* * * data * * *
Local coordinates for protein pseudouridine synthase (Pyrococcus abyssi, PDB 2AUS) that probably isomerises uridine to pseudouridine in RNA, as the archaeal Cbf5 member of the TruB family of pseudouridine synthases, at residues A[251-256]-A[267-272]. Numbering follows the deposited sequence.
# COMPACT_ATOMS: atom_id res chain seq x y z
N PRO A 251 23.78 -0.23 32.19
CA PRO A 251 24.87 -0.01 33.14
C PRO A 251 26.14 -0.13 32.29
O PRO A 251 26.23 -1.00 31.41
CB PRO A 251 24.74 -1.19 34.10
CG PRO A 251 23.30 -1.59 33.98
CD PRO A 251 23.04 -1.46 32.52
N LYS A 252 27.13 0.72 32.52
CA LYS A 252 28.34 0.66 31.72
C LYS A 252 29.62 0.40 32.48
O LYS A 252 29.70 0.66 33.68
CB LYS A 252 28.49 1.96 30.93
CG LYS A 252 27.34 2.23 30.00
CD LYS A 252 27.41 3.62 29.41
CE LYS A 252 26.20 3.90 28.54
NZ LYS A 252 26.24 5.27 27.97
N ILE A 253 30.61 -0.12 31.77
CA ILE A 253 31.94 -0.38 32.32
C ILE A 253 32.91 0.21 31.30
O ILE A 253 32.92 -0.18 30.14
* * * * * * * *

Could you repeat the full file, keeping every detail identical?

Local coordinates for protein pseudouridine synthase (Pyrococcus abyssi, PDB 2AUS) that probably isomerises uridine to pseudouridine in RNA, as the archaeal Cbf5 member of the TruB family of pseudouridine synthases, at residues A[251-256]-A[267-272]. Numbering follows the deposited sequence.
# COMPACT_ATOMS: atom_id res chain seq x y z
N PRO A 251 23.78 -0.23 32.19
CA PRO A 251 24.87 -0.01 33.14
C PRO A 251 26.14 -0.13 32.29
O PRO A 251 26.23 -1.00 31.41
CB PRO A 251 24.74 -1.19 34.10
CG PRO A 251 23.30 -1.59 33.98
CD PRO A 251 23.04 -1.46 32.52
N LYS A 252 27.13 0.72 32.52
CA LYS A 252 28.34 0.66 31.72
C LYS A 252 29.62 0.40 32.48
O LYS A 252 29.70 0.66 33.68
CB LYS A 252 28.49 1.96 30.93
CG LYS A 252 27.34 2.23 30.00
CD LYS A 252 27.41 3.62 29.41
CE LYS A 252 26.20 3.90 28.54
NZ LYS A 252 26.24 5.27 27.97
N ILE A 253 30.61 -0.12 31.77
CA ILE A 253 31.94 -0.38 32.32
C ILE A 253 32.91 0.21 31.30
O ILE A 253 32.92 -0.18 30.14